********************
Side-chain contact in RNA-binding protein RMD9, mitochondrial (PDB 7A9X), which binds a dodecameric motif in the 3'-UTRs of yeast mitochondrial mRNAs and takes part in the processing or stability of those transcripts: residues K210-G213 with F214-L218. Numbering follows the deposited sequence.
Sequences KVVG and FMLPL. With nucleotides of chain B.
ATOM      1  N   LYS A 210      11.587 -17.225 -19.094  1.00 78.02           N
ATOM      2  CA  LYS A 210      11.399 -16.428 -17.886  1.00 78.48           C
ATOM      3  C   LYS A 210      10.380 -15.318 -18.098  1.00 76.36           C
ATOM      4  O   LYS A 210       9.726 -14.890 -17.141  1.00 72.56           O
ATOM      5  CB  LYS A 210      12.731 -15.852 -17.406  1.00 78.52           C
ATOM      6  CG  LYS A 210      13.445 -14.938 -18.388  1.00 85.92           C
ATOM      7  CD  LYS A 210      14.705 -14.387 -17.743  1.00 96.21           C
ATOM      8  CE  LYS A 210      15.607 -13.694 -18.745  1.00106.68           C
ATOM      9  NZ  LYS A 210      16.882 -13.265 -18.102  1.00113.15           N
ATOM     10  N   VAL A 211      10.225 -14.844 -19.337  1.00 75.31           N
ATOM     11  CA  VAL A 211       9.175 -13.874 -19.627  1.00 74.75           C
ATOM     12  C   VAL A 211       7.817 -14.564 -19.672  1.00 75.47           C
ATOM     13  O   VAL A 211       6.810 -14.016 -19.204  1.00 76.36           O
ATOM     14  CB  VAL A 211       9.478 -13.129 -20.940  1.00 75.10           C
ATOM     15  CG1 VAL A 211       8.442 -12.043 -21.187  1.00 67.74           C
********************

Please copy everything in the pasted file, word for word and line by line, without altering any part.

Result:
Side-chain contact in RNA-binding protein RMD9, mitochondrial (PDB 7A9X), which binds a dodecameric motif in the 3'-UTRs of yeast mitochondrial mRNAs and takes part in the processing or stability of those transcripts: residues K210-G213 with F214-L218. Numbering follows the deposited sequence.
Sequences KVVG and FMLPL. With nucleotides of chain B.
ATOM      1  N   LYS A 210      11.587 -17.225 -19.094  1.00 78.02           N
ATOM      2  CA  LYS A 210      11.399 -16.428 -17.886  1.00 78.48           C
ATOM      3  C   LYS A 210      10.380 -15.318 -18.098  1.00 76.36           C
ATOM      4  O   LYS A 210       9.726 -14.890 -17.141  1.00 72.56           O
ATOM      5  CB  LYS A 210      12.731 -15.852 -17.406  1.00 78.52           C
ATOM      6  CG  LYS A 210      13.445 -14.938 -18.388  1.00 85.92           C
ATOM      7  CD  LYS A 210      14.705 -14.387 -17.743  1.00 96.21           C
ATOM      8  CE  LYS A 210      15.607 -13.694 -18.745  1.00106.68           C
ATOM      9  NZ  LYS A 210      16.882 -13.265 -18.102  1.00113.15           N
ATOM     10  N   VAL A 211      10.225 -14.844 -19.337  1.00 75.31           N
ATOM     11  CA  VAL A 211       9.175 -13.874 -19.627  1.00 74.75           C
ATOM     12  C   VAL A 211       7.817 -14.564 -19.672  1.00 75.47           C
ATOM     13  O   VAL A 211       6.810 -14.016 -19.204  1.00 76.36           O
ATOM     14  CB  VAL A 211       9.478 -13.129 -20.940  1.00 75.10           C
ATOM     15  CG1 VAL A 211       8.442 -12.043 -21.187  1.00 67.74           C